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Open Access Publications from the University of California

Harnessing Litigation by Contract Design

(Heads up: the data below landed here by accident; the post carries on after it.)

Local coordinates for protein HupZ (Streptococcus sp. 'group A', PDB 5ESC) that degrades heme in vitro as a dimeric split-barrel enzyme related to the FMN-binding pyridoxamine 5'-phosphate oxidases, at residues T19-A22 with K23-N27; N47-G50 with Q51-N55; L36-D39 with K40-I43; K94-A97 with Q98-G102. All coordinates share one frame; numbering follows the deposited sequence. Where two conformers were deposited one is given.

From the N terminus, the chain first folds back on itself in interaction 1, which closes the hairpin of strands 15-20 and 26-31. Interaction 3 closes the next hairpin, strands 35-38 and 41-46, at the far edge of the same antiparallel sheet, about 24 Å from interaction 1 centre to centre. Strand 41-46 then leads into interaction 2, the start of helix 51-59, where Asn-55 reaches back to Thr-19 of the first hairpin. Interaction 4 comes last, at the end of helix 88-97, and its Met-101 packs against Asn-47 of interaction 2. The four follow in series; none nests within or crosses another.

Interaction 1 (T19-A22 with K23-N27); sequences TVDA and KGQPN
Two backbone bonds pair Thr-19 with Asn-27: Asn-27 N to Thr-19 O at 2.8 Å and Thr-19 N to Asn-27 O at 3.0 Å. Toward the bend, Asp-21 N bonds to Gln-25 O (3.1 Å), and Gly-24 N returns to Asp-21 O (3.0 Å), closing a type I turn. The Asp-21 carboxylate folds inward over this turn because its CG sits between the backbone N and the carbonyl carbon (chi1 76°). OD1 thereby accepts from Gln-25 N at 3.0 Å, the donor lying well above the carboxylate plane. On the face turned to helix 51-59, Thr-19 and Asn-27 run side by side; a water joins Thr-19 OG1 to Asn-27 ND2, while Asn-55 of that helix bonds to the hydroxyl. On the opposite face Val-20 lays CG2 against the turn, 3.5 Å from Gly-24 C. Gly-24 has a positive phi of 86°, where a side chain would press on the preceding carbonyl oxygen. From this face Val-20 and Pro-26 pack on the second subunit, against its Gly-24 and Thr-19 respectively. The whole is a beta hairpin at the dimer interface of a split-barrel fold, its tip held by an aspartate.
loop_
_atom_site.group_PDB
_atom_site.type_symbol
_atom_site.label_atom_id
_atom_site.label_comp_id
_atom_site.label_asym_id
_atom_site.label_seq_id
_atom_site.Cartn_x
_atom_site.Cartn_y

We advance a theory explaining the use in commercial contracting of specific and vague terms (rules and standards), as well as terms allocating litigation burdens, as key mechanisms for efficient contract design in a world of costly litigation. Economic theories of contracts and contract law postulate that parties will not contract with respect to observable facts that are nonverifiable - that is, where the cost of proving these facts to a court exceeds their benefit in the contract. Scholars apply this postulate to predict that parties will tend not to agree to vague contract terms. In fact, however, vague terms are abundant in commercial contracts and their enforcement need not entail excessively high litigation costs. The conventional nonverifiability concept has distorted contractual analysis because it treats the litigation process as simply the verification of truth to a third party. It thus fails to incorporate the interactive litigation strategies of the parties under the rules governing litigation. In the place of the nonverifiability concern, therefore, we frame the distinction between specific and vague terms - alternatively, rules and standards - as the choice between the parties choosing proxies ex ante and the court doing so ex post. The ex post proxy choice, in turn, is determined to a significant degree by the litigation process, particularly the allocation of procedural burdens and presumptions. There are default burden rules around which commercial parties often contract. Thus, contract terms that combine rules, standards and burdens permit the parties to select useful proxies ex ante, when their interests are aligned, and also ex post when uncertainty is resolved but their interests have diverged. Our analysis thus highlights the more general and valuable lesson of the nonverifiability postulate-- that the anticipated path of litigation is relevant to contract design.

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